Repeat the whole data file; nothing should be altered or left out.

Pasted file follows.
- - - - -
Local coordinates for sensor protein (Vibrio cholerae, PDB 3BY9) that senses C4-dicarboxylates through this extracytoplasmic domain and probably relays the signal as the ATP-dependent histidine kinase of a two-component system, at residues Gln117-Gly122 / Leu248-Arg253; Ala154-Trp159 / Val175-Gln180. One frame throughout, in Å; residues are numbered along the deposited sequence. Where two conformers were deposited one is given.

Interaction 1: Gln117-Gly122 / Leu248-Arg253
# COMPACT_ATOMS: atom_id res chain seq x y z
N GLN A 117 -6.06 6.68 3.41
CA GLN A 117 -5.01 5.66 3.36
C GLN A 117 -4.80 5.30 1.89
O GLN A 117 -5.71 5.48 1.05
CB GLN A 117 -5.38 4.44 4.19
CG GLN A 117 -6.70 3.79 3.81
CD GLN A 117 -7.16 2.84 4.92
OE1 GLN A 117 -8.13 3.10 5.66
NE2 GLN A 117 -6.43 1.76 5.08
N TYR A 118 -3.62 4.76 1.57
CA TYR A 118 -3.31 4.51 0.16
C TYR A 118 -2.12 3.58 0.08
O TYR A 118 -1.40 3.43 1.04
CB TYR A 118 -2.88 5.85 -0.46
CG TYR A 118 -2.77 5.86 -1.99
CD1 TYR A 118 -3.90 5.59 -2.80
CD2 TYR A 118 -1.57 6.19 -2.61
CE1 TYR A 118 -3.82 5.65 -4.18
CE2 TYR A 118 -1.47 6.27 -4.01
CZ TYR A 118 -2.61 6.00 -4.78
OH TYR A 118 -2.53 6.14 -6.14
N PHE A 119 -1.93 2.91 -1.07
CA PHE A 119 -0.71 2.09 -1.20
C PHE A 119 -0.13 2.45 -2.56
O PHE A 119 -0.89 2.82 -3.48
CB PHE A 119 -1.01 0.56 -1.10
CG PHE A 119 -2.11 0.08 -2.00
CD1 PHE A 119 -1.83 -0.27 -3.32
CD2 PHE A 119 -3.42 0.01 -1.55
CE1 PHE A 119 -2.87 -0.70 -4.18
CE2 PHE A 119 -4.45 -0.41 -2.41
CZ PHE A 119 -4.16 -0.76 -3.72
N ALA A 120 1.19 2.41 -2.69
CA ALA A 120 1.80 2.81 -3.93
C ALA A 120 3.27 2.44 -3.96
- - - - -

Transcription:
Local coordinates for sensor protein (Vibrio cholerae, PDB 3BY9) that senses C4-dicarboxylates through this extracytoplasmic domain and probably relays the signal as the ATP-dependent histidine kinase of a two-component system, at residues Gln117-Gly122 / Leu248-Arg253; Ala154-Trp159 / Val175-Gln180. One frame throughout, in Å; residues are numbered along the deposited sequence. Where two conformers were deposited one is given.

Interaction 1: Gln117-Gly122 / Leu248-Arg253
# COMPACT_ATOMS: atom_id res chain seq x y z
N GLN A 117 -6.06 6.68 3.41
CA GLN A 117 -5.01 5.66 3.36
C GLN A 117 -4.80 5.30 1.89
O GLN A 117 -5.71 5.48 1.05
CB GLN A 117 -5.38 4.44 4.19
CG GLN A 117 -6.70 3.79 3.81
CD GLN A 117 -7.16 2.84 4.92
OE1 GLN A 117 -8.13 3.10 5.66
NE2 GLN A 117 -6.43 1.76 5.08
N TYR A 118 -3.62 4.76 1.57
CA TYR A 118 -3.31 4.51 0.16
C TYR A 118 -2.12 3.58 0.08
O TYR A 118 -1.40 3.43 1.04
CB TYR A 118 -2.88 5.85 -0.46
CG TYR A 118 -2.77 5.86 -1.99
CD1 TYR A 118 -3.90 5.59 -2.80
CD2 TYR A 118 -1.57 6.19 -2.61
CE1 TYR A 118 -3.82 5.65 -4.18
CE2 TYR A 118 -1.47 6.27 -4.01
CZ TYR A 118 -2.61 6.00 -4.78
OH TYR A 118 -2.53 6.14 -6.14
N PHE A 119 -1.93 2.91 -1.07
CA PHE A 119 -0.71 2.09 -1.20
C PHE A 119 -0.13 2.45 -2.56
O PHE A 119 -0.89 2.82 -3.48
CB PHE A 119 -1.01 0.56 -1.10
CG PHE A 119 -2.11 0.08 -2.00
CD1 PHE A 119 -1.83 -0.27 -3.32
CD2 PHE A 119 -3.42 0.01 -1.55
CE1 PHE A 119 -2.87 -0.70 -4.18
CE2 PHE A 119 -4.45 -0.41 -2.41
CZ PHE A 119 -4.16 -0.76 -3.72
N ALA A 120 1.19 2.41 -2.69
CA ALA A 120 1.80 2.81 -3.93
C ALA A 120 3.27 2.44 -3.96